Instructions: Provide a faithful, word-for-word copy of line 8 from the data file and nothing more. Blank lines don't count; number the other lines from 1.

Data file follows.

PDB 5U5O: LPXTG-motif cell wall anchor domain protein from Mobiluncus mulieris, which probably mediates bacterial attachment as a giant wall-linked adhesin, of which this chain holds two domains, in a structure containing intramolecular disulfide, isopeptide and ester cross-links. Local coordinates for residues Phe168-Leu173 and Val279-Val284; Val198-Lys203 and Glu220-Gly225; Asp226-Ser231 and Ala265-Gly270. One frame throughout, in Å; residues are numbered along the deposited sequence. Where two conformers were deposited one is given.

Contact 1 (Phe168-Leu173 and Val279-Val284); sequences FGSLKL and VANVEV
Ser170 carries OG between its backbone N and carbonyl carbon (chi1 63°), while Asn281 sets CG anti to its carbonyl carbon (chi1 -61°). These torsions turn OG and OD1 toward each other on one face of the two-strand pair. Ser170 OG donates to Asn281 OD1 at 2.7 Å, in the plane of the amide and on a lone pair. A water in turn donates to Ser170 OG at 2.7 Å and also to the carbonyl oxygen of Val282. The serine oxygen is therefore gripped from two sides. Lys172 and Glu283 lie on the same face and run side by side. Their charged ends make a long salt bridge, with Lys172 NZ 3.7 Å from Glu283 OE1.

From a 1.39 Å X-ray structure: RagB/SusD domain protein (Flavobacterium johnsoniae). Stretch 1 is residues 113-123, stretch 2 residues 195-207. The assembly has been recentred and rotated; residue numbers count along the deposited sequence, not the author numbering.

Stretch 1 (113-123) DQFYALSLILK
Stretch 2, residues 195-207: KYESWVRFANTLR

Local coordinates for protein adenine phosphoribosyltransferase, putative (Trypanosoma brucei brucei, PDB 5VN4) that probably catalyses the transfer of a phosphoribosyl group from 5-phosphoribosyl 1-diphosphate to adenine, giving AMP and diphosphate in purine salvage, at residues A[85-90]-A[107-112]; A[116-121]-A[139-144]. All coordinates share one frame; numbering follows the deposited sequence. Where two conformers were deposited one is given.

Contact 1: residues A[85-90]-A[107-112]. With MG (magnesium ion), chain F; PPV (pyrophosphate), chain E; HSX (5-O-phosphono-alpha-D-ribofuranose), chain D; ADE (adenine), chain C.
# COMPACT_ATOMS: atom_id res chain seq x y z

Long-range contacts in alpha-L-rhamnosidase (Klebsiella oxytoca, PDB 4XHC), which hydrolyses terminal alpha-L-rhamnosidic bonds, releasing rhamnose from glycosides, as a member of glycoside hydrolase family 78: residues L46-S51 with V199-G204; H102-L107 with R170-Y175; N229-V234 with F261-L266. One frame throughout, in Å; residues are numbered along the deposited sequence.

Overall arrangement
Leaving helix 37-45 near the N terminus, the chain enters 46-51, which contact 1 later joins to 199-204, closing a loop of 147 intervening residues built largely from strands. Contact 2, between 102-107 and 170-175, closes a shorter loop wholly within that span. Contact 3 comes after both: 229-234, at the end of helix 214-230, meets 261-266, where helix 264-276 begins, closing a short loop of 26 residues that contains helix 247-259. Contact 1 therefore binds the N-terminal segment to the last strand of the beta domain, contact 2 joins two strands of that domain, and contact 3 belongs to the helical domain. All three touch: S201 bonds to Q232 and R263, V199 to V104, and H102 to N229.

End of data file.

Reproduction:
Contact 1: residues A[85-90]-A[107-112]. With MG (magnesium ion), chain F; PPV (pyrophosphate), chain E; HSX (5-O-phosphono-alpha-D-ribofuranose), chain D; ADE (adenine), chain C.